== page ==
Thalians Red Carpet!

The ever-stylish and vibrant Ruta Lee with "Miss Head" on the Red Carpet for the Thalians benefit concert featuring the incomparable Debbie Reynolds!

Sunday, September 19, 2010


Just us, the cameras, and those lovely people out there in the dark!"

Norma Desmond


Edith Head straddled most of the 20th century, making her mark on the fashions and looks of the silver screen deities of golden age Hollywood. Though her film legacy can still be viewed, the best way to understand her is to see A Conversation with Edith Head, the one-woman play starring Susan Claassen, and wrtten by her and Paddy Calistro. It opens September 23, 2010 at the historic El Portal Theatre in North Hollywood and runs through October 24, 2010. Susan Claassen brings Edith back to life in a way that can not be missed - she will send thrills down your spine.

The costume design sketch above was done by Edith Head for her own costume where she plays herself in the movie The Oscar, 1966.

Here is Susan Claassen playing Edith Head in Conversations with Edith Head, opening at the El Portal Theatre.

Edith Head became the head designer at Paramount Studio in 1938, following the immensely talented Travis Banton who mentored her. Here is a portrait of her taken at about the time she took over the head costume designer duties.

Trim suits with broad shoulders were popular in the early 1940s when Edith Head made the above costume design sketch. The silhouette changed over the years, but suits remained a staple in her costume designs.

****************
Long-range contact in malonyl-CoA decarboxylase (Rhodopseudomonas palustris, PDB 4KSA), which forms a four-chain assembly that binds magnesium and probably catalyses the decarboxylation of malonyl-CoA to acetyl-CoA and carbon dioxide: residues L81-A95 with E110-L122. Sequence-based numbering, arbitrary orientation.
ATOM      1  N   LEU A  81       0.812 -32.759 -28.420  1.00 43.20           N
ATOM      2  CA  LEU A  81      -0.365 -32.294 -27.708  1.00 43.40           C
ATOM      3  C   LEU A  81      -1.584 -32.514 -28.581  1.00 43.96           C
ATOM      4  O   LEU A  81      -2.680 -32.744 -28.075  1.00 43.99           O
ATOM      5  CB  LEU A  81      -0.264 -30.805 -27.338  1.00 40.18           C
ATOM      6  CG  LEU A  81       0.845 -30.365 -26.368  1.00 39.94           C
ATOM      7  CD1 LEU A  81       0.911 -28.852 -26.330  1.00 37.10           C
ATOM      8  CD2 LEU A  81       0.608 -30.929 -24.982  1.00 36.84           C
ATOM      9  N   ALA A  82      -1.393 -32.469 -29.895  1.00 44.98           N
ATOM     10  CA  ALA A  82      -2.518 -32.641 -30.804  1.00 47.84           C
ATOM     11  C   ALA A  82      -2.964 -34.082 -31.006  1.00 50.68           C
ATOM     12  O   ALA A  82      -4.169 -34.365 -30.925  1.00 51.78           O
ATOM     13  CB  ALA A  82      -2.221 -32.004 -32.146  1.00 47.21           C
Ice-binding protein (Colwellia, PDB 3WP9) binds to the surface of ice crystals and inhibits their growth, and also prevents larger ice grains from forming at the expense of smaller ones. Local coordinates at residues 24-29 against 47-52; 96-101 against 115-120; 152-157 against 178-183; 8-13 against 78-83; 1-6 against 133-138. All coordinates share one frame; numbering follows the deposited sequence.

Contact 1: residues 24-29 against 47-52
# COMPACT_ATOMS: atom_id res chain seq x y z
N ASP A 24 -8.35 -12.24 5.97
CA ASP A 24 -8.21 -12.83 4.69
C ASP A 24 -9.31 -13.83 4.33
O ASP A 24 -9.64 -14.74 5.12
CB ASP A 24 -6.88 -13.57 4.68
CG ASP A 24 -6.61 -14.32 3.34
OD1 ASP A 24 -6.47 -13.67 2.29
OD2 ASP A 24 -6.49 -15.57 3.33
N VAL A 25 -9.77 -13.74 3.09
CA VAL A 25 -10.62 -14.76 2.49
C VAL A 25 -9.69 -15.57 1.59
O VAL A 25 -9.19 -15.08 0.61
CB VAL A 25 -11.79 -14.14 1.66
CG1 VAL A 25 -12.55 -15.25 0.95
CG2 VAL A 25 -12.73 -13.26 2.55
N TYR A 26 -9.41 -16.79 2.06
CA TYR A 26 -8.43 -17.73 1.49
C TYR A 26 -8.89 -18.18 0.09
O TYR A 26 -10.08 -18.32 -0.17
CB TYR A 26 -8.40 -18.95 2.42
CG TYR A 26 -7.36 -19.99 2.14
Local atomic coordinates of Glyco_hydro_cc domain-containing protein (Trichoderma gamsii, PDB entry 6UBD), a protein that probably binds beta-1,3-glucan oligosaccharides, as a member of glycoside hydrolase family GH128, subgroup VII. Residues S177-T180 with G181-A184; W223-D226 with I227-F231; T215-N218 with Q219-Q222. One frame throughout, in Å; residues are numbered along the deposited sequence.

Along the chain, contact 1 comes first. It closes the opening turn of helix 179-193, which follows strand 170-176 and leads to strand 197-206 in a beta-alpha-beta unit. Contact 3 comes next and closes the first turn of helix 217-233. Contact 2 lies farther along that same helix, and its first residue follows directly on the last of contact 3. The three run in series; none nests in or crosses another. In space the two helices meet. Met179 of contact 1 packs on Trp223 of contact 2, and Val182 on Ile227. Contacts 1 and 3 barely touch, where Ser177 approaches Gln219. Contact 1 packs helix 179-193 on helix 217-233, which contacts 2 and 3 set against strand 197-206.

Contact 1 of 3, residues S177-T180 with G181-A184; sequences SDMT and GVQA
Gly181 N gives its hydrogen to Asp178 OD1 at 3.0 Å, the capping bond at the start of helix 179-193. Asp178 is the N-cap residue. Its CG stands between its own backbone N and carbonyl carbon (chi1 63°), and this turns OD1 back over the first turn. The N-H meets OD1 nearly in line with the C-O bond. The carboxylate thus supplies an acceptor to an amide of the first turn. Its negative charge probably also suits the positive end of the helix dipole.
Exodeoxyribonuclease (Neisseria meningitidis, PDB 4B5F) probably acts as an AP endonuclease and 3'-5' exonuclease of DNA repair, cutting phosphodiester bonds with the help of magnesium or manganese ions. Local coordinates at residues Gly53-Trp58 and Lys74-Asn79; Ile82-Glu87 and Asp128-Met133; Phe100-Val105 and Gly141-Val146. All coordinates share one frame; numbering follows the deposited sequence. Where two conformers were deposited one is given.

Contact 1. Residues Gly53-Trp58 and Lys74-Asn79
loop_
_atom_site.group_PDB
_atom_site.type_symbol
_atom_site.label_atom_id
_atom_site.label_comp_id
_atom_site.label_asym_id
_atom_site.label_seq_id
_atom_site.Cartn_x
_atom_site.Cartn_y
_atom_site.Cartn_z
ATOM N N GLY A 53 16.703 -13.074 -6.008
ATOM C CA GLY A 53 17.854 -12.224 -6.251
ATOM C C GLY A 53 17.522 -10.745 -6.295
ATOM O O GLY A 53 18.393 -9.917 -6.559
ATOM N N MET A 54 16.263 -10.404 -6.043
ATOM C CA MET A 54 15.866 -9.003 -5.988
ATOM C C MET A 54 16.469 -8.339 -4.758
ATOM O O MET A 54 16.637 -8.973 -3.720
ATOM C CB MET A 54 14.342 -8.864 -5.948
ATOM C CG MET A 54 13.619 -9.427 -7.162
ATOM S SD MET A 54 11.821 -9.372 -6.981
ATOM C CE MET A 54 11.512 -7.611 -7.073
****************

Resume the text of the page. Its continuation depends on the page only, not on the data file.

Another Edith Head costume sketch above, this one for Betty Hutton in The Miracle of Morgan's Creek, 1944. This was a smart outfit and coat that Betty wore in this wonderful screwball comedy.

Edith Head's long career meant she designed for movies like Harlow in 1966 when she had been around when the real Jean Harlow was a star in the 1930s. The design above was done for Carrol Baker by Edith Head for her role as Jean Harlow in that film.

The photo above shows Edith Head with Olivia de Havilland. Edith is shown wearing her favored necklace made of antique French ivory theater tickets. She willed the necklace to her friend Elizabeth Taylor, who had always admired it.

Edith Head is shown above in her office at Paramount along with her many costume sketches rendered by artist Grace Sprague. Edith always believed in dressing well but in basic suits that did not compete with the appearance of the stars she dressed. She saved her flamboyant dressing for home.

Hollywood studios and the costume designing process was changing in the 1960s. Her contract at Paramount was not renewed in 1967, where she had been for 44 years. She moved on to Universal Studios, where she remained until her death in 1981. If you want to get a glimpse into her psyche and her soul and have the opportunity, go to the El Portal Theatre and see Susan Claassen's performance, you'll be happy you did.



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The first blog post by the Silver Screen Modiste centered on costume and fashion designer Adrian, and specifically his suit designs. While he was not the first to capture my attention, he soon engulfed all of it. But the other great screen costume designers will also get featured, as well as the stars and studios that brought their work to life. Adrian is more than just the first among equals, however. Genius mingled with wit in equal proportions in his work, and his "droll" sense of humour let the air out of the often over-inflated world of high fashion and movie star egos. And if you wonder why the name of Adrian is not as well known today, or fully commercialized, it's because he wanted it that way. He was Adrian, no one else was. Stay tuned and we'll see more of why he was lionized in his day and still influences current fashion. And like the Renaissance, great costume and fashion designers and artists all influenced each other and the times. This blog will attempt to pay homage to the great work of the Hollywood costume designers of the past.